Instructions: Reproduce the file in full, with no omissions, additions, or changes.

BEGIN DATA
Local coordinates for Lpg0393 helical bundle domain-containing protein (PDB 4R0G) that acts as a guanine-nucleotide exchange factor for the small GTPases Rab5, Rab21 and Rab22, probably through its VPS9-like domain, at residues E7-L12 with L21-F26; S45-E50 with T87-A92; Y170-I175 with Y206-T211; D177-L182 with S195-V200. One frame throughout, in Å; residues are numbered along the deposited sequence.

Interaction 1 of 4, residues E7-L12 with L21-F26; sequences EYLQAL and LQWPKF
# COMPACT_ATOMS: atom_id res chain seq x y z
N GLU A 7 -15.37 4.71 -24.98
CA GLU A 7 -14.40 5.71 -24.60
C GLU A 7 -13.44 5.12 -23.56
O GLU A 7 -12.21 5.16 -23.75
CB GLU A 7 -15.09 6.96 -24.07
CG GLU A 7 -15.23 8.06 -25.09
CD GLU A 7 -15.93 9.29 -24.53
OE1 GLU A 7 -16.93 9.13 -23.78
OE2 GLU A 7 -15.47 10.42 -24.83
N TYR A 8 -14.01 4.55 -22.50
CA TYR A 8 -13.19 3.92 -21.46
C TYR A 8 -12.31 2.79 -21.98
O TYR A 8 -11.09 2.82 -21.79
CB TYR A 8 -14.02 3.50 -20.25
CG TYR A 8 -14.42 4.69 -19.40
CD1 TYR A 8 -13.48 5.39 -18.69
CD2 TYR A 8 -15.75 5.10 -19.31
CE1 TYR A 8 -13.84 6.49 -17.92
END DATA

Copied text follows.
Local coordinates for Lpg0393 helical bundle domain-containing protein (PDB 4R0G) that acts as a guanine-nucleotide exchange factor for the small GTPases Rab5, Rab21 and Rab22, probably through its VPS9-like domain, at residues E7-L12 with L21-F26; S45-E50 with T87-A92; Y170-I175 with Y206-T211; D177-L182 with S195-V200. One frame throughout, in Å; residues are numbered along the deposited sequence.

Interaction 1 of 4, residues E7-L12 with L21-F26; sequences EYLQAL and LQWPKF
# COMPACT_ATOMS: atom_id res chain seq x y z
N GLU A 7 -15.37 4.71 -24.98
CA GLU A 7 -14.40 5.71 -24.60
C GLU A 7 -13.44 5.12 -23.56
O GLU A 7 -12.21 5.16 -23.75
CB GLU A 7 -15.09 6.96 -24.07
CG GLU A 7 -15.23 8.06 -25.09
CD GLU A 7 -15.93 9.29 -24.53
OE1 GLU A 7 -16.93 9.13 -23.78
OE2 GLU A 7 -15.47 10.42 -24.83
N TYR A 8 -14.01 4.55 -22.50
CA TYR A 8 -13.19 3.92 -21.46
C TYR A 8 -12.31 2.79 -21.98
O TYR A 8 -11.09 2.82 -21.79
CB TYR A 8 -14.02 3.50 -20.25
CG TYR A 8 -14.42 4.69 -19.40
CD1 TYR A 8 -13.48 5.39 -18.69
CD2 TYR A 8 -15.75 5.10 -19.31
CE1 TYR A 8 -13.84 6.49 -17.92